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Accelerando (Singularity) Mass Market Paperback – June 27, 2006
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The Singularity. It is the era of the posthuman. Artificial intelligences have surpassed the limits of human intellect. Biotechnological beings have rendered people all but extinct. Molecular nanotechnology runs rampant, replicating and reprogramming at will. Contact with extraterrestrial life grows more imminent with each new day.
Struggling to survive and thrive in this accelerated world are three generations of the Macx clan: Manfred, an entrepreneur dealing in intelligence amplification technology whose mind is divided between his physical environment and the Internet; his daughter, Amber, on the run from her domineering mother, seeking her fortune in the outer system as an indentured astronaut; and Sirhan, Amber’s son, who finds his destiny linked to the fate of all of humanity.
For something is systematically dismantling the nine planets of the solar system. Something beyond human comprehension. Something that has no use for biological life in any form...
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Then, I started seeing the beauty in it. It was just so far out. Charles Stross seemed to try to shoehorn every Singularity-oriented technology out there into the story. It was a bit clumsy that way, but there were some new ones I was made aware of. Like automated contracts. The book mentions them a lot, and it's difficult to understand partly because of vagueness that most likely has something to do with the technology not being in existence yet, but I found on the internet that the same technology that Bitcoin uses to make transactions for money can be used for contracts too.
One of my favorite topics is the theory that sentient beings can be simulated and much to my delight that was brought up a couple times in the book. The first time is when one of the characters mentions the concept in a discussion about theism. The second time it is mentioned one of the characters explains that the evolution of theory of mind, that's the ability to figure out what someone else is thinking, progressed because there is an advantage to a predator knowing what it's prey is thinking. Eventually when the species ends up fighting itself, an advanced theory of mind is a simulation of themselves. That's pretty deep, and it's just one of the many profound ideas in the book.
I don't want to spoil the story at all because there is a nice twist at the end. But, to demonstrate how far out this book is, the bad guys are the Vile Offspring who are advanced AI beings that oppressed and possibly drove to extinction whatever organic life-form created them. The Vile Offspring are also turning all the dumb matter in the solar system into something that they can upload consciousnesses to because they need the space.
Charles Stross does very well with setting up an entire culture in this super-advanced society that includes an Economics 2.0 that only AI's can understand and a political system. Since the characters are uploaded consciousnesses in the last half of the book, the environment gets pretty crazy with characters taking the form of a flock of pigeons or other animals. The characters can also change their environment to whatever they want. This gives the author a lot of space to make the settings very unusual and fun, much like Micheal Moorecock did in his "end of time" series fantasy books by giving the characters creation rings. It works, and made the last half of the book much more enjoyable than the first.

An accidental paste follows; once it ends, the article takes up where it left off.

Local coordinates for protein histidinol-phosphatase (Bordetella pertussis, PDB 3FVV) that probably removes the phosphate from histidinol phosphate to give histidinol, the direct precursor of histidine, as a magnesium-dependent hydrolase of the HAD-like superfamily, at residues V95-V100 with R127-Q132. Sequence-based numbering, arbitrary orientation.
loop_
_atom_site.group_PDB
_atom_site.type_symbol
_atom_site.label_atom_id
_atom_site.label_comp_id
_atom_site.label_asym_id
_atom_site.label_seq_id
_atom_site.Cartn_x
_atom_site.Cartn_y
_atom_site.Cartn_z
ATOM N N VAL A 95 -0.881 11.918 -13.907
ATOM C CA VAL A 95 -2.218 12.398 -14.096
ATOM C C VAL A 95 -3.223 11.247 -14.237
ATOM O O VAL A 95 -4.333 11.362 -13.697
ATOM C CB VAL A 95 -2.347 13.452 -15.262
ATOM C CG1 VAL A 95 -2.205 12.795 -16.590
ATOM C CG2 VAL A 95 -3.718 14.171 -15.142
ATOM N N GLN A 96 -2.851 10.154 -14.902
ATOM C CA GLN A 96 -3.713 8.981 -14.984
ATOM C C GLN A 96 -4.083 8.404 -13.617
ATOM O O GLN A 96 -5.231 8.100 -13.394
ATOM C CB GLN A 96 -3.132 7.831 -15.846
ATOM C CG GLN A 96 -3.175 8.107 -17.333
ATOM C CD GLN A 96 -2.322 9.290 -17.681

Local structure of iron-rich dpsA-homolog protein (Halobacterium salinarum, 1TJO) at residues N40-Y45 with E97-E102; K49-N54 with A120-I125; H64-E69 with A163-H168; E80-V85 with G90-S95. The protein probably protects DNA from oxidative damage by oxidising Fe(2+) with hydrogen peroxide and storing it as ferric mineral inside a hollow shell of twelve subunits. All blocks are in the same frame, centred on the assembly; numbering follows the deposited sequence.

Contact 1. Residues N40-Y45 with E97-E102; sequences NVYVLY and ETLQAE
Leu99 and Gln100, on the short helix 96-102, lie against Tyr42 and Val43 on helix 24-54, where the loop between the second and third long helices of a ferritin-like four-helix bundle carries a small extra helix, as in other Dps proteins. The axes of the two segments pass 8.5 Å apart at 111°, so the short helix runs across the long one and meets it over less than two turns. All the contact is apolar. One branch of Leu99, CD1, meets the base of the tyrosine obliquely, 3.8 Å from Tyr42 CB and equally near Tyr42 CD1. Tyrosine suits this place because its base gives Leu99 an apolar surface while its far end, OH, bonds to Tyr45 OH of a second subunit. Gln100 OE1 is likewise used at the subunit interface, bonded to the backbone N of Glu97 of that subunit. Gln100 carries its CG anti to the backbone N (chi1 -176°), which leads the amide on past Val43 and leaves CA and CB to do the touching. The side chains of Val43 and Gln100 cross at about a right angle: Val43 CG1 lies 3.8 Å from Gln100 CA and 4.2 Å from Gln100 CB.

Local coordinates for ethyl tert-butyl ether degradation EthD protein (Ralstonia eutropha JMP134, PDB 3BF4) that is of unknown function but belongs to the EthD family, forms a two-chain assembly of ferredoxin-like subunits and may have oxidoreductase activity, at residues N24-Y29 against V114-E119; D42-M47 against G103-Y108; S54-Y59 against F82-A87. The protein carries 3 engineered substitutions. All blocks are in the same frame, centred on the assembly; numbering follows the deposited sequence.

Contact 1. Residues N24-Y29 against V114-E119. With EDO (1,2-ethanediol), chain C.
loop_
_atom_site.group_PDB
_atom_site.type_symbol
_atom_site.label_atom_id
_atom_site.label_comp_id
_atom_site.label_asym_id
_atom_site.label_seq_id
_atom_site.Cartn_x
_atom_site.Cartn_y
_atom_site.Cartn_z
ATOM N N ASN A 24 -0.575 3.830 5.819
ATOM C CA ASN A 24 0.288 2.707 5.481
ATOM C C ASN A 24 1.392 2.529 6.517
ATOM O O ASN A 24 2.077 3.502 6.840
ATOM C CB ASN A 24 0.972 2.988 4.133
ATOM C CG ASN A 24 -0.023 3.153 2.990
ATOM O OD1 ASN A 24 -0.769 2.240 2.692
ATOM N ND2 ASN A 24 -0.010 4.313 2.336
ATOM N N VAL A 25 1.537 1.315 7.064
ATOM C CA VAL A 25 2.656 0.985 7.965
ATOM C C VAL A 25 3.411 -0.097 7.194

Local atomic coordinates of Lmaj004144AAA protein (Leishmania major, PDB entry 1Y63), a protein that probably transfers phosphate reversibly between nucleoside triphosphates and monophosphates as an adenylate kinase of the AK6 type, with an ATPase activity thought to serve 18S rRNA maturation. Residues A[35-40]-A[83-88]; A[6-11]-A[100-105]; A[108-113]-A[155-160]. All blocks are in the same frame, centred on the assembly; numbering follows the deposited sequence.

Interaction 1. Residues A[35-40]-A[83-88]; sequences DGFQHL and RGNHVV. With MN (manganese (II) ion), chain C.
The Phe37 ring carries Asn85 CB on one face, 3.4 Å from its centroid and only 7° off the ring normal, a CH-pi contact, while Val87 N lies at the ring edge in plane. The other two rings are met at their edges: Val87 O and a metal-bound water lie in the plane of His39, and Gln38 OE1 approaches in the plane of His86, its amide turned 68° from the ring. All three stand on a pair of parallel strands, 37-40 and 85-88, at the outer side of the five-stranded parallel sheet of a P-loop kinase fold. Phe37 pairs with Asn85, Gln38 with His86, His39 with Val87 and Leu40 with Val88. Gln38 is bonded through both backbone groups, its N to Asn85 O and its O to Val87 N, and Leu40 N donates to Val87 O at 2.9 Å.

Another thing I noticed is that there is a reference to Russia still using Microsoft, --- remember this is in the future ---, and there was a reference to a company with a name that was kind of an anagram for Apple, but I do not remember seeing any references to anything that sounded remotely like Google.
I wouldn't recommend this book to everybody, but the people who might like it probably already know who they are. Anyone who does get through more than a few hours of it and is struggling, I'd suggest to keep going because the last half of the book is better and the ending ties things together well.
The story spans several generations of a 'family' from just before the singularity until well past it. As with all Charles Stross books, the tone is cheeky, irreverent, and slightly manic, all of which produces a very engrossing read that makes this book hard to put down. And some of the ideas espoused in this book, especially what lies ahead in the post-singularity world, represent by far the strangest and most entertaining fiction I have read in a long time.
Although this may be an odd comparison, I felt that this book did for transhuman/posthuman genre what Neuromancer by William Gibson did for the cyberpunk genre- both built a well defined new world in which to tell weird tales and set the benchmark against which all other novels in their respective genre must measure themselves.
The idea of the singularity in human history fascinates me, so I may even try another of Stross' books.
This is a very complex book and requires a lot of attention and a good dictionary (that won't always help as Stross makes up a lot of words). I think CyperPunk is pretty much a dead genre, and maybe Stross would argue that this isn't CyperPunk; but it sure reads that way to me. I'm glad I finished this book more to have gotten it done than edification.